Now some of you, our readers, have asked for my views. Naturally, I’ll be very happy to share them, especially since we must generate more discussion on this important issue. But first, by way on introduction, here’s what I wrote about the rupee deficit in February 2009. Here’s what I wrote six months later. And here’s what I wrote last month.

I’ll post my thoughts sometime next week, after we conclude this session of the Parliament. In the meantime, please share your views here: what, in your opinion, has caused the rupee crisis, and how, do you think, we can get ourselves out of this predicament?

Consolidate schools

In 2007, the year before the elections, when the interim government started work on the 10th Five Year Plan, they decided to “consolidate” the nation’s schools. Their rationale was that children in rural Bhutan were not receiving proper schooling as education resources were being spread too thin across the country.

The interim government figured that since the number of children in our villages was falling, it would be better and cheaper to take village children to well-established and well-run schools rather than making them attend ill-equipped and inadequately staffed schools in their villages.

But after the elections, the new government changed the 10th Five Year Plan. They figured that it would be better to keep children with their families and in their communities rather than making them study in boarding schools far away from home. So they completely reversed the education policy from school consolidation to school expansion by starting extended classrooms.

Extended classrooms typically have less than 25 students, run from makeshift classrooms, have only one teacher who teaches several grades and who reports, for administrative purposes, to the management of a larger school. Extended classrooms are also typically found in our smaller, more remote villages.

At last count there were 99 extended classrooms.

But that number is about to explode. The government has announced that they will downgrade 343 primary schools to extended classrooms over the next few years. Their decision is prompted by the fact that primary school enrollment has been declining steadily.

Personally, I think this is a good opportunity for the government to revisit their policies, and reconsider the interim government’s plans to consolidate schools. If primary school enrollment is falling, consolidate the schools instead of downgrading them. Pool their resources – teachers, libraries, equipment and infrastructure – and allow students to study in proper schools, schools that are able to cater to extracurricular as well as classroom activities.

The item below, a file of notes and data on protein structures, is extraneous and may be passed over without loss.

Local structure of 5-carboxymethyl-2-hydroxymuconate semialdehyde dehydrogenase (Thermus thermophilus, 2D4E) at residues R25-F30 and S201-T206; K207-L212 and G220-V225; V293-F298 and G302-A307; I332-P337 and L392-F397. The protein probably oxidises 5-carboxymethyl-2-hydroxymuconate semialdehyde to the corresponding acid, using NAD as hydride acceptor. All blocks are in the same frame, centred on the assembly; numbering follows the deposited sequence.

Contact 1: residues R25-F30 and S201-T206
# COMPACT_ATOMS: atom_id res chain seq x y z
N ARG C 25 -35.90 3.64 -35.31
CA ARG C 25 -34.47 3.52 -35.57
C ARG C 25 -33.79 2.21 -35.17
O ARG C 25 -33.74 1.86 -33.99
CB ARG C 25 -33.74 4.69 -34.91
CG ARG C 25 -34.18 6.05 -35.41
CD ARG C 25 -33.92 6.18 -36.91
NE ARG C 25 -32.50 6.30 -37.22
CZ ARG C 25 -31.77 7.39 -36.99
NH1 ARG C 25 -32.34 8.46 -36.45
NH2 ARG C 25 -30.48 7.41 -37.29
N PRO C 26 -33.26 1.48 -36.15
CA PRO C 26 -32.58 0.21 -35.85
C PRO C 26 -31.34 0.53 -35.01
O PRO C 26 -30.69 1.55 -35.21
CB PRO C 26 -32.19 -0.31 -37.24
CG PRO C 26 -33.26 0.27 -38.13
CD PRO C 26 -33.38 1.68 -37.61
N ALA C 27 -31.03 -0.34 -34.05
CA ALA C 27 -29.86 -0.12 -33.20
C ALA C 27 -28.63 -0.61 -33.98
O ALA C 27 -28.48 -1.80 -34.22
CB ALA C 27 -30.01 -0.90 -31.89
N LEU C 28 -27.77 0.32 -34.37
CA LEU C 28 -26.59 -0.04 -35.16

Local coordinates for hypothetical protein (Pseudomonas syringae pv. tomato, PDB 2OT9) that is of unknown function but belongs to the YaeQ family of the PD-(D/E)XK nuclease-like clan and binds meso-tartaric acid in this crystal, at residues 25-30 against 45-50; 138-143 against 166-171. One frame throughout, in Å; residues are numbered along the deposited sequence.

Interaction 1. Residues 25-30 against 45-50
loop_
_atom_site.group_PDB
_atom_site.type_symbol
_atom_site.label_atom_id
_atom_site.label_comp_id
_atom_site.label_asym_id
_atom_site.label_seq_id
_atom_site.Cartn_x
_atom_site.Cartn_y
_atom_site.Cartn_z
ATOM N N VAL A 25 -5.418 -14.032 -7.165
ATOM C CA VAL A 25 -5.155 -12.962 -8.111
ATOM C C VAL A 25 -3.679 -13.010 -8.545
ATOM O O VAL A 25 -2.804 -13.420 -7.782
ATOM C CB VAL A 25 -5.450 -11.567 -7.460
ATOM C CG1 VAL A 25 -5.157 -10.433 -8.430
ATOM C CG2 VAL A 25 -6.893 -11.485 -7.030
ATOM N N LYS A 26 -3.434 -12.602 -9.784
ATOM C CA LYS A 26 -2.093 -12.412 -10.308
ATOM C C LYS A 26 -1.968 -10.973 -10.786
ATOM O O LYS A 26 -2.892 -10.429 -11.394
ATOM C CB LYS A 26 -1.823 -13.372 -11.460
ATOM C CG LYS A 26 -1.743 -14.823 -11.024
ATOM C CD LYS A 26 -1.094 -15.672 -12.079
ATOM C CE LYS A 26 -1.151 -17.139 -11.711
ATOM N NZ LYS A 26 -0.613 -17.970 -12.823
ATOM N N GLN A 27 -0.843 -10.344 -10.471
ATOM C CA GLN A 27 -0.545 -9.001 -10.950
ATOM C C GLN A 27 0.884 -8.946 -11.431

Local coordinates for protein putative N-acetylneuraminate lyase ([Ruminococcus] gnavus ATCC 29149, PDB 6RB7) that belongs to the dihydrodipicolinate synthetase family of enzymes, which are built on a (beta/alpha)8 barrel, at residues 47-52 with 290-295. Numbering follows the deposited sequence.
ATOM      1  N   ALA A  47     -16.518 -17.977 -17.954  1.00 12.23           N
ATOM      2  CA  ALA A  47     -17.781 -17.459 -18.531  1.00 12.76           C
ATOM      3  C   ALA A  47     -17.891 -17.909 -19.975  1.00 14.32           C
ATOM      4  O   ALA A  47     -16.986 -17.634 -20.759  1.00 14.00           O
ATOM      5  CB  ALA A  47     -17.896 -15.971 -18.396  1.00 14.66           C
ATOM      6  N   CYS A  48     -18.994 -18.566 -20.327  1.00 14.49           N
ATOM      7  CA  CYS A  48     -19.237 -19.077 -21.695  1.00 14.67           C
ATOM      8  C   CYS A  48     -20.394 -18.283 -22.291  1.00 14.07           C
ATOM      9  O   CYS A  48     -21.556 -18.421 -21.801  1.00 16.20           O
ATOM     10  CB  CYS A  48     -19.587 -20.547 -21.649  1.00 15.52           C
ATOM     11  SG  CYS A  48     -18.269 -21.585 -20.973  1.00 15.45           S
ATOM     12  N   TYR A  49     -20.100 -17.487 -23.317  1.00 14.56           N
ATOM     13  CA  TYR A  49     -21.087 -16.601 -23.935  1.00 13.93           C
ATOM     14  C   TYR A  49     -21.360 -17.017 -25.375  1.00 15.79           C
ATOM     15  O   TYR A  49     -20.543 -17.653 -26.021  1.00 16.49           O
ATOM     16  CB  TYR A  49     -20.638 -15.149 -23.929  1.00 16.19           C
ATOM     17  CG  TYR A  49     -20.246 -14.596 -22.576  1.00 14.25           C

But if the government is going to continue extended classrooms, and if they are bent on downgrading primary schools instead of consolidating them, they should first do a careful study on the effectiveness of extended classrooms.

Children in our villages already work many times harder than their urban counterparts. The least we can do is to ensure that the education they receive gives them a strong enough foundation to help them through the school system, and later, in their careers. I can’t see how makeshift classrooms can provide that foundation. Yes, there will be precious exceptions, but, in general, I can’t see how a lone teacher, stationed in a distant village, teaching 25-odd children of various ages and levels can adequately prepare them for the academic rigors of real schools.

What our children need is not easy access to classrooms. They need access to proper schools – schools that have enough teachers and classrooms and playgrounds and libraries and computers and laboratories and, most importantly, a critical mass of students so that they can play, learn and compete together; so that they can grow together.

Consolidate our schools so that our children have access to proper schools. Consolidate our schools so that our children can also benefit from the type of education that we aspire for our own children.

Nu confidence

Bhutan airlines?

The government recently approved airfares for our two airlines. This is how the fares were reported in Kuensel:

Druk Air is charging USD 170 (single) and USD 340 (return) for Paro-Bumthang, while Bhutan Air will charge USD 250 (single) and USD 400 (return).

For Paro-Trashigang, Druk Air is charging USD 215 (single) and USD 430 (return). Bhutan Air is charging USD 350 (single) and USD 600 (return).

From Bumthang to Trashigang, Druk Air will cost USD 110 (single) and USD 220 (return), while Bhutan Air costs USD 150 (single) and USD 250 (return).

When I read the fares, two questions immediately came to my mind: why so expensive? And why USD?

The answer to the first is straightforward. The fares are expensive because operating costs are high. And unless domestic air travel becomes unexpectedly popular, both the airlines may incur losses, in spite of the government’s generous subsidies.

The answer to the second question is not so straightforward. Why, indeed, are domestic fares denominated in US dollars?

All goods and services in Bhutan should be priced in ngultrum. Unless, that is, we lack confidence in our own currency. And that shouldn’t be the case. Firstly, the ngultrum is pegged to the Indian rupee. And secondly, if air tickets were priced in ngultrum, foreigners would, anyway, have to pay US dollars to buy the ngultrums to purchase their air tickets.

Hard currency would come into the country in any case. So it may seem that there’s no difference whether foreigners pay for their air tickets in US dollars or ngultrums. Actually, there is a difference. If the tickets were priced in ngultrums, banks – and the Royal Monetary Authority – would automatically be more involved in the US dollar transactions and, as such, would also be better able to regulate the movement of foreign currencies.

But more importantly, we would demonstrate to foreigners, and ourselves, that we have confidence in our own currency. And that confidence is crucial for economic growth.

Photo credit: Kuensel